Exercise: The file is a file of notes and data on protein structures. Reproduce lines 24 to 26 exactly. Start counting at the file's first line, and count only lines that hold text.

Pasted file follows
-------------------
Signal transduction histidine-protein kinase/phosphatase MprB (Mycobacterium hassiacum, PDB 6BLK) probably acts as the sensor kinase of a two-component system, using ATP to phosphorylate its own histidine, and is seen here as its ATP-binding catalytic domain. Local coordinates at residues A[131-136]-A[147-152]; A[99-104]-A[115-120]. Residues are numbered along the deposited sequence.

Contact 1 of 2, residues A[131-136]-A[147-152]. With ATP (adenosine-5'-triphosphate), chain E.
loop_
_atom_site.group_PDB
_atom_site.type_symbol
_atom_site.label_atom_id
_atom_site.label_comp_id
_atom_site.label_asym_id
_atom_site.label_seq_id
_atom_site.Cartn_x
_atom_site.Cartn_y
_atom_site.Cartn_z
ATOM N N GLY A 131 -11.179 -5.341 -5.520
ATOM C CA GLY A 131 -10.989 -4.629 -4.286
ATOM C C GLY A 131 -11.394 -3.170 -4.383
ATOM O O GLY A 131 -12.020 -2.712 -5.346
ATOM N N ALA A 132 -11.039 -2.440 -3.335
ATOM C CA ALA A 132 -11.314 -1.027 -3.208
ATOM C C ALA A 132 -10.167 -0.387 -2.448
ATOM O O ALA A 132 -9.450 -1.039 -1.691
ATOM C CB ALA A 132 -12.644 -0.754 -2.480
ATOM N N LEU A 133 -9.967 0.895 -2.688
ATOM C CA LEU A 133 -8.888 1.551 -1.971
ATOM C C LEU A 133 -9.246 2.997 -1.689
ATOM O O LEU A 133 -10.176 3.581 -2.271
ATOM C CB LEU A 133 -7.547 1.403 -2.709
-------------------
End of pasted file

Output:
ATOM C C LEU A 133 -9.246 2.997 -1.689
ATOM O O LEU A 133 -10.176 3.581 -2.271
ATOM C CB LEU A 133 -7.547 1.403 -2.709